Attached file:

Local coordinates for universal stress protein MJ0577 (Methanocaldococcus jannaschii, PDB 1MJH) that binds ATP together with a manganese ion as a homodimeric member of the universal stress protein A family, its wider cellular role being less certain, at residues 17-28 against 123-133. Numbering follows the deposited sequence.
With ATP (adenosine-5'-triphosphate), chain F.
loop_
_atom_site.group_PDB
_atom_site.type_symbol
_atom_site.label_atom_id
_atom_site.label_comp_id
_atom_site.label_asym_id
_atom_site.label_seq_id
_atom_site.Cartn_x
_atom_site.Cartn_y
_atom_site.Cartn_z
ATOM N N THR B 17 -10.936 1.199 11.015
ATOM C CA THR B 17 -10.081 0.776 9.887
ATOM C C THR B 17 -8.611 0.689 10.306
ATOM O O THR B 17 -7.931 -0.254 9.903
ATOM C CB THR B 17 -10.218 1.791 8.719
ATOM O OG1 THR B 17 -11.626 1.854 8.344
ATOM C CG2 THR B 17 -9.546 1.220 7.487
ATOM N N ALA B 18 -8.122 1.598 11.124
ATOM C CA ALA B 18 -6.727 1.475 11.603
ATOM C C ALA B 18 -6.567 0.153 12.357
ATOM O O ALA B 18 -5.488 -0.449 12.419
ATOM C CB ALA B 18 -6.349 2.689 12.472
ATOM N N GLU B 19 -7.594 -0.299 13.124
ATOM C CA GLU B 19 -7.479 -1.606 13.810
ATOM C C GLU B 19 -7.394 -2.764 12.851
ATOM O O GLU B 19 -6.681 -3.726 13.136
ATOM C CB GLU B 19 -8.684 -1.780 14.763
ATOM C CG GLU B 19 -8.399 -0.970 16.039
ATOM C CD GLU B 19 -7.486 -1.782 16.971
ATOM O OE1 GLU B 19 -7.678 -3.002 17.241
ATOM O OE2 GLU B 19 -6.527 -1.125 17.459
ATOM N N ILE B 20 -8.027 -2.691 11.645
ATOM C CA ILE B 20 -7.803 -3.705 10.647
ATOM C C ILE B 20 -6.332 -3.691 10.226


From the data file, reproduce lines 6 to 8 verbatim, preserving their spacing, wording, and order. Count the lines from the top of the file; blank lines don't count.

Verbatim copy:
_atom_site.label_atom_id
_atom_site.label_comp_id
_atom_site.label_asym_id